And you, oh desolate one, what will you do? Jeremiah 4:30a, NASV
Tuesday night, I attended a Presbytery assembly and totally freaked out.
Let me begin by saying I’d attended one Presbytery assembly before, sort of by accident. Last Tuesday was by design. I was stoked. Not only was I a full-fledged seminarian and “under care,” I was now a “commissioned elder.” I felt awash in self-congratulation at being thusly called to the holy service of the Most High God.
The first several minutes were blissful. I basked in the glow of eighty-plus pastors and elders, gathered together for the spiritual and practical governance of God’s people. The presence of God was palpable. And then, we installed a new moderator.*
Our new moderator is the kind of person who fills a room with good energy. The meeting attendees met his installation with hugs and a lot of laughter. They obviously knew him well and respected him highly. Our new moderator preached an inspired message that night. And at some point during his inaugural sermon, he mentioned that he’s about my age. That’s when the sky fell.
Suddenly, I flash back to the career I abandoned seven months ago. Forget “the call.” Forget the fact that I am living a life-long dream – attending seminary and pursuing ordination. I suddenly understand what I’ve given up…because our new moderator has it. The respect of his peers, a firm foothold in his career, old enough to contribute rich experience to his ministry, and young enough to claim limitless professional opportunities.
And here I am. Jobless. Anonymous. Years away from attaining a position, steady salary, or name for myself. A stranger in a strange land. Standing bewildered at the starting line of a race whose end remains, for all my planning, very uncertain at best.
A more gracious sojourner might have rendered a prayer along the lines of, “Into thy hands, O Lord, I commend my spirit.” A braver soul might have thought, “Yea, though I walk through the valley of the shadow of death, I will fear no evil.” A less pretentious person might have said, “I am the Lord’s handmaid.”
The thought that immediately sprang to my mind was: “Oh, my God, WTF am I doing????”
Text shorthand for this concept is “OMGWTFAID?” If nothing else, I found myself this week in good company, because “OMGWTFAID?” moments are legion in the Bible. A few classic examples:
God tests Abraham
“Take your son, your only son Isaac, whom you love, and go to the land of Moriah, and offer him there as a burnt offering.” Abraham built an altar there and laid the wood in order. He bound his son Isaac, and laid him on the altar, on top of the wood. Then Abraham reached out his hand and took the knife to kill his son and thought, “OMGWTFAID?” (see Genesis 22:1-18)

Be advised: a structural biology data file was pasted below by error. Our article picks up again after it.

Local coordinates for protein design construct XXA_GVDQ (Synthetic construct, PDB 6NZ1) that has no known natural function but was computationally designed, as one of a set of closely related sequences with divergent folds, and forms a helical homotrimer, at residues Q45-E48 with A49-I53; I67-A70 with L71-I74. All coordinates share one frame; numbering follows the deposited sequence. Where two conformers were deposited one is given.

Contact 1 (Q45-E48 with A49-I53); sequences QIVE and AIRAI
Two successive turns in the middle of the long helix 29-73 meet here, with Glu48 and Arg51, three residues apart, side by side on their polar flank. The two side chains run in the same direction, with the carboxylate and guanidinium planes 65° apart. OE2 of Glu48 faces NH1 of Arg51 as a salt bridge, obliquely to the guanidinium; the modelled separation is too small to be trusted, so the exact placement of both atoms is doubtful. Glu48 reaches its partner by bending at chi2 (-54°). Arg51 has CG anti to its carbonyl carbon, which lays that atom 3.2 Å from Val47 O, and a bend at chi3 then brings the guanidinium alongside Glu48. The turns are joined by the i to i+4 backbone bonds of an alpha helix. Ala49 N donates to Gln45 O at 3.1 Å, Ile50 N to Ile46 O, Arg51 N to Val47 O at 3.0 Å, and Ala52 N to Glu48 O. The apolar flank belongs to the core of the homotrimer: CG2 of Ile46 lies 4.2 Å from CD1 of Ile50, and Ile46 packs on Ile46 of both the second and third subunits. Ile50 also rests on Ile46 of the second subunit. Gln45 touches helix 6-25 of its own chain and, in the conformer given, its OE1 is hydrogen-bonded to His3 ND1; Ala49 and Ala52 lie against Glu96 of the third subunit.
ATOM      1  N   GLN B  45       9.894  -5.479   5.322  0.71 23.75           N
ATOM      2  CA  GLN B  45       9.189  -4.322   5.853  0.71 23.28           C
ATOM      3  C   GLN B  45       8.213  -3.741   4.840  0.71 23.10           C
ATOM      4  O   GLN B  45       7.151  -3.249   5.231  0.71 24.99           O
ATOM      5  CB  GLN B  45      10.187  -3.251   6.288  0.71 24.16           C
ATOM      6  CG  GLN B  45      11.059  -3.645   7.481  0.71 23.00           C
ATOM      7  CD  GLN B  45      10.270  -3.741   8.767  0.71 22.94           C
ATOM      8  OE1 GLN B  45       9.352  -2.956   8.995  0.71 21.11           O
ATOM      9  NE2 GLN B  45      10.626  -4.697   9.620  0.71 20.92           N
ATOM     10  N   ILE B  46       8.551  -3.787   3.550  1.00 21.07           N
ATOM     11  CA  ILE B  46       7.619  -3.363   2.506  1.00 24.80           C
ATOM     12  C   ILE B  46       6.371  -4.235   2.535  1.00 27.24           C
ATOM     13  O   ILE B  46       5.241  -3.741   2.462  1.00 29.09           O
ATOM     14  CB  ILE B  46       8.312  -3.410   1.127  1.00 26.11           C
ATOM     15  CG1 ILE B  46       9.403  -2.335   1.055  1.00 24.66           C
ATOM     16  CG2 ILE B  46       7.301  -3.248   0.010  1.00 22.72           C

David and Goliath
David drew near to the Philistine. Goliath’s height was six cubits and a span. He had a helmet of bronze on his head, and he was armed with a coat of mail, and the weight of the coat was five thousand shekels of bronze. And he had bronze armor on his legs, and a javelin of bronze slung between his shoulders. The shaft of his spear was like a weaver’s beam, and his spear’s head weighed six hundred shekels of iron. And David thought, “OMGWTFAID?” (see I Samuel 17)
The Prodigal Son
The younger son gathered all he had and took a journey into a far country, and there he squandered his property in reckless living. And when he had spent everything, a severe famine arose in that country, and he began to be in need. So he went and hired himself out to one of the citizens of that country, who sent him into his fields to feed pigs. And he was longing to be fed with the pods that the pigs ate, and no one gave him anything. When he came to himself, he said, “OMGWTFAID?” (see Luke 15:11-32)
Initially, I thought “OMGWTFAID?” was a failure of my faith, and a vulgar one at that. But after some reflection, I’ve concluded that “OMGWTFAID?” may be the purest and most sincere prayer of all. It’s extemporaneous. It’s raw desperation. It’s unadulterated by manners or masks. We reserve it for those precipitous moments when, like Peter, we discover that we’re walking where no sane person dares to tread.
“My God, my God, why hast thou forsaken me?”
It’s ironic, actually. “WTF?” moments happen when we hit a wall…or rock bottom. They can happen without warning. They always entail a moment of dreadful realization. And God is transcendently present in those moments of terrible clarity. When we become acutely aware of our nakedness and our blindness, the boundaries we so carefully cultivate between ourselves and the divine wear thin. In such moments, we have the opportunity to draw very close to God, indeed.
I suspect that God loves “WTF?” moments. Because when we find ourselves stripped of achievements, reputation, and our footing on the world, we can’t help but collapse into God’s waiting arms.
I mean, WTF else are we supposed to do?
*Presbyterian terminology sometimes suggests a sort of clinical detachment from reality. “Installation of a new moderator” is something that, ten years ago, I would have sworn my mechanic said my fifteen-year-old Civic needed to remain roadworthy. In Presbyterian circles, it means the ceremonial appointment of a chairman.
© Copyright 2012, Marian the Seminarian